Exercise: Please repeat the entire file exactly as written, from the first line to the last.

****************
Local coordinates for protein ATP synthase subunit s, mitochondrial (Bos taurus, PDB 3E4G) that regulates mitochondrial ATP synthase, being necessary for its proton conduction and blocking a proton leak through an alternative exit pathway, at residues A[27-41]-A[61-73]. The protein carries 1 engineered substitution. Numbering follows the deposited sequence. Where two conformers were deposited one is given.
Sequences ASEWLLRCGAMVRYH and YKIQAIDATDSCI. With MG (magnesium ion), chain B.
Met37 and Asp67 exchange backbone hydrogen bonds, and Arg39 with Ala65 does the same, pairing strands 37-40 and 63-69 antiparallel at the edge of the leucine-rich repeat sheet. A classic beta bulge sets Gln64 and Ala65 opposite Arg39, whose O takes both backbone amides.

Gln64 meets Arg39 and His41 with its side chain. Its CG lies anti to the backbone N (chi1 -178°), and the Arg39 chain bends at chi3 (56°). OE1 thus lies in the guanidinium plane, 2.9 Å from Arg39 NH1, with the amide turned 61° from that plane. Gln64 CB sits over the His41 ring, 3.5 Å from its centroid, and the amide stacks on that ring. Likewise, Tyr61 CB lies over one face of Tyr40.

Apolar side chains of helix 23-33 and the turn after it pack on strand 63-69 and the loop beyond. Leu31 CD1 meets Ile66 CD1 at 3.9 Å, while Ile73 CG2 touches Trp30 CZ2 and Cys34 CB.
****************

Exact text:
Local coordinates for protein ATP synthase subunit s, mitochondrial (Bos taurus, PDB 3E4G) that regulates mitochondrial ATP synthase, being necessary for its proton conduction and blocking a proton leak through an alternative exit pathway, at residues A[27-41]-A[61-73]. The protein carries 1 engineered substitution. Numbering follows the deposited sequence. Where two conformers were deposited one is given.
Sequences ASEWLLRCGAMVRYH and YKIQAIDATDSCI. With MG (magnesium ion), chain B.
Met37 and Asp67 exchange backbone hydrogen bonds, and Arg39 with Ala65 does the same, pairing strands 37-40 and 63-69 antiparallel at the edge of the leucine-rich repeat sheet. A classic beta bulge sets Gln64 and Ala65 opposite Arg39, whose O takes both backbone amides.

Gln64 meets Arg39 and His41 with its side chain. Its CG lies anti to the backbone N (chi1 -178°), and the Arg39 chain bends at chi3 (56°). OE1 thus lies in the guanidinium plane, 2.9 Å from Arg39 NH1, with the amide turned 61° from that plane. Gln64 CB sits over the His41 ring, 3.5 Å from its centroid, and the amide stacks on that ring. Likewise, Tyr61 CB lies over one face of Tyr40.

Apolar side chains of helix 23-33 and the turn after it pack on strand 63-69 and the loop beyond. Leu31 CD1 meets Ile66 CD1 at 3.9 Å, while Ile73 CG2 touches Trp30 CZ2 and Cys34 CB.